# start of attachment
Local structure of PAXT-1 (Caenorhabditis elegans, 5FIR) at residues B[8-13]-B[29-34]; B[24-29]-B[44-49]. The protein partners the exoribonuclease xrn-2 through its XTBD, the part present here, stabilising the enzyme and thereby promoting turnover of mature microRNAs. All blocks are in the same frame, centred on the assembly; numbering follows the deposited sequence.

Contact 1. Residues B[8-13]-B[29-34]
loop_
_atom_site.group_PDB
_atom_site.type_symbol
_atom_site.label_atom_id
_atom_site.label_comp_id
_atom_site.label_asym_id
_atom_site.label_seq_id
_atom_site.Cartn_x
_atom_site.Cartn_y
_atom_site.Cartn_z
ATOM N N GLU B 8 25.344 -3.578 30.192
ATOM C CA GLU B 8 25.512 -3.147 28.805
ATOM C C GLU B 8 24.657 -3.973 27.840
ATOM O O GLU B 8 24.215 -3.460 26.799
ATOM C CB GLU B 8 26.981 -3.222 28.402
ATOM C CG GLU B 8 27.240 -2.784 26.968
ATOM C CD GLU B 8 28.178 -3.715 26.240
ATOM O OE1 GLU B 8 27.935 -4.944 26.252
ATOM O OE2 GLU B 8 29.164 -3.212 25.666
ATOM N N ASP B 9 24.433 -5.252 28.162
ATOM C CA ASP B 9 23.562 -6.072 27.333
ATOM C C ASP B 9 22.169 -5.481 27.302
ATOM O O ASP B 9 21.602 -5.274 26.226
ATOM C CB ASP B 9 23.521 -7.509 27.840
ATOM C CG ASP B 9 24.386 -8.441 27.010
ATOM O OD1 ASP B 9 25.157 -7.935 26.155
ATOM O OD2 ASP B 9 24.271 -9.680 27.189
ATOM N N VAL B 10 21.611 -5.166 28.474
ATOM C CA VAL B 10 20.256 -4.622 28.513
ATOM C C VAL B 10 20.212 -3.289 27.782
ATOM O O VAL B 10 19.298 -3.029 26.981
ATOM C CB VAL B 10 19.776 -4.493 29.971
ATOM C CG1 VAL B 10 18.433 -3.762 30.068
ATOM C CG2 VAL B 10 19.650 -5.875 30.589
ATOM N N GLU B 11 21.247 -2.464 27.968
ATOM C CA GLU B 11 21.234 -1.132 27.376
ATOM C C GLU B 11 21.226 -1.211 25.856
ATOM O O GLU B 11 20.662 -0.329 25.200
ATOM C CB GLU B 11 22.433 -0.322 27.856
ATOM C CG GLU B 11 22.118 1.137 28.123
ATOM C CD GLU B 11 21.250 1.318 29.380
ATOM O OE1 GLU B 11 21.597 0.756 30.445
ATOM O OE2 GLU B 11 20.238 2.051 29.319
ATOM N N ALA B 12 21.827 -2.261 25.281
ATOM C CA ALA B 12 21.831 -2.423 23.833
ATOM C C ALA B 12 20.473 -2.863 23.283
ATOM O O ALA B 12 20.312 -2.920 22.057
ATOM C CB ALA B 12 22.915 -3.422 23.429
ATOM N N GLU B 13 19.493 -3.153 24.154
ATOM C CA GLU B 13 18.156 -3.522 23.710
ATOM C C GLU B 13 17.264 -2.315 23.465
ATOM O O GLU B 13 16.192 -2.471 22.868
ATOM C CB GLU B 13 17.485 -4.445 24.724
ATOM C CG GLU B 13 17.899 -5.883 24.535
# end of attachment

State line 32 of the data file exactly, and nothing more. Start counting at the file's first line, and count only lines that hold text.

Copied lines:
ATOM C C VAL B 10 20.212 -3.289 27.782